WHAT PEOPLE LOVE ABOUT NANCY’S SILVER CAFÉ is what they—and their relatives—have always loved about it. Generations return to the downtown Silver City spot for made-to-order tacos, from-scratch sopaipillas, red chile sauce over huevos, and roast beef sandwiches. “Maybe it’s like coming home,” says owner Dora Wooten.
Perhaps next time they come, the café’s facade will have changed, thanks to a $40,000 grant from the National Trust for Historic Preservation. But the food will taste as good as it has for 53 years. “It’s outlasted every other restaurant,” says café regular Nancy Cliff, who wrote the grant proposal. “The Hispanics go there for Anglo food, and the Anglos go there for Hispanic food.”
Nancy’s Silver Café has been handed down through Wooten’s family since her mom bought it in 1969 from original owners Carmen and Lorenzo Borrego, who had operated it as Sam’s for 14 years. By 2014, Wooten had retired from 20 years of teaching and taken over the operation, buying her brothers out of the business and the building.
In the last 30 years, nothing has changed, Wooten says. But what might have changed before then, she can’t recall. “You don’t pay attention to things like that.”
The café’s recipes—neither secret nor proprietary—aren’t written down anywhere. Wooten and the cooks prepare each dish “like everyone does,” using ingredients and methods they’ve always used. Wooten buys jalapeños in Hatch and dedicates an entire freezer to storing them for use in salsa. She fries chips made of tortillas from Mi Ranchito, in nearby Bayard. She makes red chile sauce by soaking, blending, and straining dried pods.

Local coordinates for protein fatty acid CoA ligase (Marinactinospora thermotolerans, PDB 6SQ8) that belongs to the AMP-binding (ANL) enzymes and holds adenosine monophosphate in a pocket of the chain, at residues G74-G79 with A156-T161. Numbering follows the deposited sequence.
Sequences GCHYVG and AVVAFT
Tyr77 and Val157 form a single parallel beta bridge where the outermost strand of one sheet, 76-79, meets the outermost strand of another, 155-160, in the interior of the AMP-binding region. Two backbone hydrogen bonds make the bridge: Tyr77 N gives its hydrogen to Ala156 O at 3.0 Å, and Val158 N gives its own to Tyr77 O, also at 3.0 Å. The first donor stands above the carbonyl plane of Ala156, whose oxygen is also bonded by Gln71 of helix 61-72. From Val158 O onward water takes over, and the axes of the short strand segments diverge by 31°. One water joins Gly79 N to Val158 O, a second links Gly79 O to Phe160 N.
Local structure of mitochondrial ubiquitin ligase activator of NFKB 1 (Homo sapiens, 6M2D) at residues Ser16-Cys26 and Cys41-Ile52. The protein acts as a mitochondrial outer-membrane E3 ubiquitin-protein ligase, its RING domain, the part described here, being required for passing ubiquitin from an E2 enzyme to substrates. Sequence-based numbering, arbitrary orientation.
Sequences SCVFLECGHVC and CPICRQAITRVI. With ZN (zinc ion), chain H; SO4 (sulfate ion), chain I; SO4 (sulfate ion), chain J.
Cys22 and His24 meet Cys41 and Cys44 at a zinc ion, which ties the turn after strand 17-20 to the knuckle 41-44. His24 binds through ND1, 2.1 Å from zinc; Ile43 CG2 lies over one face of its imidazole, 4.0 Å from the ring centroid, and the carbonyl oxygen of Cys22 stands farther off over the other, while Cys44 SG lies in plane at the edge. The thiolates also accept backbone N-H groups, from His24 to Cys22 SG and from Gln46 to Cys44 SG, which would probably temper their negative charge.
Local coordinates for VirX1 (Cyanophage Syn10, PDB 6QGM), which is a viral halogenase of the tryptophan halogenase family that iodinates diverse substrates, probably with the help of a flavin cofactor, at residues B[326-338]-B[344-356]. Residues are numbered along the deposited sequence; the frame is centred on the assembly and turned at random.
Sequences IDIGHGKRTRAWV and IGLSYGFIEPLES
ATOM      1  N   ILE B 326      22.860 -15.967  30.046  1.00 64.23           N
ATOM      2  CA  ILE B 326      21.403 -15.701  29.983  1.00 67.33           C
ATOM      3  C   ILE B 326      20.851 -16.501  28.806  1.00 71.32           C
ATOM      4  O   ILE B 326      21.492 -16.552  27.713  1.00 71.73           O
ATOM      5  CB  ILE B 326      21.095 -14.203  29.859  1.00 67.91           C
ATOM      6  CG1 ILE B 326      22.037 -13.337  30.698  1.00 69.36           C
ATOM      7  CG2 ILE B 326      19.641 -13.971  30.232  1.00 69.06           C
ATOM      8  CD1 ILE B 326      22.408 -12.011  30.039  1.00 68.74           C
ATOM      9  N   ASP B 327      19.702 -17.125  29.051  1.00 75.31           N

Wooten’s focus has been on food. Seeking an exterior renovation grant was “not my idea,” she says. Local historian Susan Barry, who lived behind Nancy’s Silver Café until moving across the street, suggested applying. “I never thought we had a chance,” Wooten says.
The national trust’s Backing Historic Small Restaurants Grant Program targets “recovery amid ongoing challenges related to the pandemic.” Topping the list: rising costs and staff shortages. Wooten handles the former by keeping menu prices low and eating the difference. She copes with the latter by reducing hours and closing during employee absences. “The 24 others who got this grant are facing the same challenges,” Cliff says.
A revamped facade will raise the visibility of the café to a level that matches its vibrant history. The peeling white paint will be stripped; the plaster, patched; the awning, replaced. The sign will be centered where the swamp cooler was once mounted, and new tile will grace the front wall.
The plate-glass windows and the red booths will stay. The smile of Lucy Abalos, who’s been “the waitress” for a decade, will still greet regulars and first-timers alike. The tortillas will be fried into perfect U shapes once a taco has been ordered. The sopaipillas will never be made from a mix.